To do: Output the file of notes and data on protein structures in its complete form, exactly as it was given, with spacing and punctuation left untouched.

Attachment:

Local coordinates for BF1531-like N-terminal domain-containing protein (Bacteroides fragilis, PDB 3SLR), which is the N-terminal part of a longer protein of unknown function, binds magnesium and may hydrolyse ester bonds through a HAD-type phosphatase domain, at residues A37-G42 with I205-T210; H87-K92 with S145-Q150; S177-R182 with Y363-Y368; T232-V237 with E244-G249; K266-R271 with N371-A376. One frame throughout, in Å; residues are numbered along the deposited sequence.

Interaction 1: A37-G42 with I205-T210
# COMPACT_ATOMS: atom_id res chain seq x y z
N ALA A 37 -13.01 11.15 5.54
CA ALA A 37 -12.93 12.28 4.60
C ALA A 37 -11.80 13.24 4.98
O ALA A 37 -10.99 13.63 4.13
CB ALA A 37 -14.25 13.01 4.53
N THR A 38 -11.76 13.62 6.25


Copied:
Local coordinates for BF1531-like N-terminal domain-containing protein (Bacteroides fragilis, PDB 3SLR), which is the N-terminal part of a longer protein of unknown function, binds magnesium and may hydrolyse ester bonds through a HAD-type phosphatase domain, at residues A37-G42 with I205-T210; H87-K92 with S145-Q150; S177-R182 with Y363-Y368; T232-V237 with E244-G249; K266-R271 with N371-A376. One frame throughout, in Å; residues are numbered along the deposited sequence.

Interaction 1: A37-G42 with I205-T210
# COMPACT_ATOMS: atom_id res chain seq x y z
N ALA A 37 -13.01 11.15 5.54
CA ALA A 37 -12.93 12.28 4.60
C ALA A 37 -11.80 13.24 4.98
O ALA A 37 -10.99 13.63 4.13
CB ALA A 37 -14.25 13.01 4.53
N THR A 38 -11.76 13.62 6.25